A teenage boy struggles with his attraction to his male best friend
Dir/scr: Keith Behrman. Canada. 2018. 92mins
Acceptance of oneself and others is at the core of Giant Little Ones, an undemanding but sweetly touching coming-of-age story. Writer-director Keith Behrman chronicles the anxieties of a sensitive young man who suddenly finds himself questioning his sexuality — as well as other preconceived notions about his world. Josh Wiggins makes for a very likable rooting interest, and the cast as a whole sells this drama’s simple big-heartedness.
Though hardly radical, Giant Little Ones’ advocacy for empathy is warmly argued
Premiering in Toronto, Giant Little Ones has some marquee value thanks to Maria Bello and Kyle MacLachlan in supporting roles. But this gentle film will probably play best with younger audiences, particularly those who may be going through some of the same personal crises that visit these characters.
High school student Franky (Wiggins) is a popular swimmer whose best friend is his teammate Ballas (Darren Mann). Both of them have girlfriends, but after a night of drinking with Ballas leads to a murky, off-screen romantic encounter — and Ballas then tells their friends that Franky came on to him — Franky discovers that his classmates view him differently, although he insists he’s not gay.
Directing his first feature since his 2002 debut Flower & Garnet, Behrman delivers his tale with utter straightforwardness, clearly wanting to emphasize the sincerity of his message. While that earnestness is no doubt genuine, it can rob Giant Little Ones of electricity, which is especially troublesome since Behrman’s coming-of-age narrative isn’t especially fresh.
Still, Wiggins is particularly good as a bright teenager who’s reeling after this unspecified encounter with his long-time friend — suddenly, the foundations of his life no longer seem solid. But Franky’s soul-searching also forces him to confront a personal failing, which is that he’s never forgiven his father Ray (MacLachlan) for leaving his mother Carly (Bello) to be with another man. Wiggins’ performance is nuanced enough to suggest that Franky’s fear of being gay is, in part, a judgmental, homophobic holdover from his anger at his dad’s betrayal.
It’s through such specificities that Giant Little Ones distinguishes itself, finding some emotional truth in potentially familiar scenes. Even when characters behave predictably — including Ballas, who abruptly rejects his old friend, too frightened to even acknowledge the romantic feelings that got stirred during their encounter — there’s a rawness to the portrayals that feels appropriate to these teenage characters. The film reminds viewers that, for younger people, those first adolescent brushes with hormones, insecurity and attraction occur without the benefit of perspective. One wishes Behrman was a bit more sophisticated in his execution, but it could be argued that the story’s plain-spokenness might be most beneficial to its target audience.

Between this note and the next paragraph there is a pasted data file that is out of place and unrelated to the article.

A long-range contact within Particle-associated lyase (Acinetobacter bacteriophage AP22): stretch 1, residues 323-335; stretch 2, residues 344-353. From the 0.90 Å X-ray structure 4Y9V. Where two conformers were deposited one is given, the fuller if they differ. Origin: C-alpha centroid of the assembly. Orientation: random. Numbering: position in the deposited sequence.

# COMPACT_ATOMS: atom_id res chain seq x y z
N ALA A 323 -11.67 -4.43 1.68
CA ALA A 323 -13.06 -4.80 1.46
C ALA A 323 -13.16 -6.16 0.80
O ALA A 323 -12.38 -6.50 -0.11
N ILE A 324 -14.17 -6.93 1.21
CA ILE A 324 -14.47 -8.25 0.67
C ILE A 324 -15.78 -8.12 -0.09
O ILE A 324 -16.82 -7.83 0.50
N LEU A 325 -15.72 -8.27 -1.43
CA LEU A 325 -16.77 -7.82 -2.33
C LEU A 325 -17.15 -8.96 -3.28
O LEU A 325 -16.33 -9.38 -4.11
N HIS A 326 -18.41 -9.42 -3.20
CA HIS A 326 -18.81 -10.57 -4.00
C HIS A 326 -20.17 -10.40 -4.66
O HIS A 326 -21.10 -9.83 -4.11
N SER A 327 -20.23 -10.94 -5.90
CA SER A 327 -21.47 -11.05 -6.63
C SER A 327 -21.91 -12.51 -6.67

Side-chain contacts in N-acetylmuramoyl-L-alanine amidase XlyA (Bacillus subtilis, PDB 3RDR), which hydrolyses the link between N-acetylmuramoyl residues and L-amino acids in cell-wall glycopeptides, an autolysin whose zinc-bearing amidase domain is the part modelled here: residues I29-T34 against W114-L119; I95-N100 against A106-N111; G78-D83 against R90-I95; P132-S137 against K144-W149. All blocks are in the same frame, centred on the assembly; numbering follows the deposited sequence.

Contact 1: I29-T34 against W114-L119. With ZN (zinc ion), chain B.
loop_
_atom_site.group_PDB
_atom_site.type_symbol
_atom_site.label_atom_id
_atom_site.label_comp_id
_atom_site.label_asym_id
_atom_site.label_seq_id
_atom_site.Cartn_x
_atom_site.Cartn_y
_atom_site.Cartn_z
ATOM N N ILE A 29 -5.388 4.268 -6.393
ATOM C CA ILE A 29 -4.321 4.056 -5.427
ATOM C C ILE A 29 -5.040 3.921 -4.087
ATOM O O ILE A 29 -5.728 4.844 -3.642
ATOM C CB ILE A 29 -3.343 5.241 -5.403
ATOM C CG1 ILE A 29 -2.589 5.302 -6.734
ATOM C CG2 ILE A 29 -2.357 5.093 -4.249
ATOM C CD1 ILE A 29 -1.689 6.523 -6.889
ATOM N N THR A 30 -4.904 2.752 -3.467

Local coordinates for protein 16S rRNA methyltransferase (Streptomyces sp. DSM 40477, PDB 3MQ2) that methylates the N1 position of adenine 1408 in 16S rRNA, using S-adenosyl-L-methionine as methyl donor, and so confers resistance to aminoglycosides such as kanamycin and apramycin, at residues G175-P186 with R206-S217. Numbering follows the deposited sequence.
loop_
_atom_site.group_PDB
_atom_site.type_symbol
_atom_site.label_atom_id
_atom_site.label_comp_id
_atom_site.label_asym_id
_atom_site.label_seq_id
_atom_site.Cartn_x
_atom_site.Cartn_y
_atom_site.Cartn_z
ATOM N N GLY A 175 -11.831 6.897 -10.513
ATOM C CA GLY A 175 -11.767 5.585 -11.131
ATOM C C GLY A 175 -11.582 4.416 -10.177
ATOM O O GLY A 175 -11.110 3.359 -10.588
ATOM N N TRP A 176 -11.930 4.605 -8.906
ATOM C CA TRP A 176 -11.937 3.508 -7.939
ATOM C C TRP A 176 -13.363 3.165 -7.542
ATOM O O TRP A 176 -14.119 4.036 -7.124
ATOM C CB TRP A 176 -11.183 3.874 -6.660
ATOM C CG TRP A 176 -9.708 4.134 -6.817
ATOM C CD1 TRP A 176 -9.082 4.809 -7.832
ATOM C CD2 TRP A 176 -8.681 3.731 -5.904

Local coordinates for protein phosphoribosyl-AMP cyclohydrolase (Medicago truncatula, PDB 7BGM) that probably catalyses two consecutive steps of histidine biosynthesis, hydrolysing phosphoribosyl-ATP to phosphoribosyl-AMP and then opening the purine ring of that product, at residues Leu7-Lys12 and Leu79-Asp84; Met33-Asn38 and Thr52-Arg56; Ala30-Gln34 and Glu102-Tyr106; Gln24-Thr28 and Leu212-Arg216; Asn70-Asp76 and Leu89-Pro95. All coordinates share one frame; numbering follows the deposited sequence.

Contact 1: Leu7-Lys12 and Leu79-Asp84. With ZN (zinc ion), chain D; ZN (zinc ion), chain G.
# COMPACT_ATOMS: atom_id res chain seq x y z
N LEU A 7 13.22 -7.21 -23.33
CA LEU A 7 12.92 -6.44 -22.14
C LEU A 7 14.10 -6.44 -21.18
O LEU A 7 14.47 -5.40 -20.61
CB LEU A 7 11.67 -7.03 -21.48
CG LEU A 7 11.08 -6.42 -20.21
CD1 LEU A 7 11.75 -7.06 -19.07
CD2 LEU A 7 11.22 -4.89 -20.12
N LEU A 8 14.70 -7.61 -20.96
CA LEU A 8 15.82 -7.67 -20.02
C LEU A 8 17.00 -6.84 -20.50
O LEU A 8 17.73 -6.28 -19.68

A reserved MacLachlan has an especially moving speech near the film’s finale that doubles as Giant Little Ones’ thesis about learning to embrace life’s messy unpredictability — not to mention learning to love oneself. The younger ensemble players are a bit wobbly, but Taylor Hickson excels as Ballas’ sister Natasha, who has had to face her own stigmatization because of a perception from her peers that she’s promiscuous.
In the film’s second half, Natasha and Franky start spending time together — a development that raises interesting questions. Is their attraction a product of them both feeling like outcasts? Or is it a subconscious attempt on Franky’s part to work through his feelings for Ballas? The two actors’ rapport is so lovingly rendered that we’re willing to simply accept their characters’ sympathetic connection, no matter its larger implications. Though hardly radical, Giant Little Ones’ advocacy for empathy is warmly argued — perhaps encouraging you, in kind, to forgive this slight film’s shortcomings.
Production companies: Mongrel Media, Euclid431, Sugar Shack Productions, Storyboard Entertainment, Scythia Films, Vigilante Productions
International sales: Celluloid Dreams, email@example.com
Producer: Allison Black
Production design: Zosia MacKenzie
Editing: Sandy Pereira
Cinematography: Guy Godfree
Music: Michael Brook
Main cast: Josh Wiggins, Darren Mann, Taylor Hickson, Peter Outerbridge, Kyle MacLachlan, Maria Bello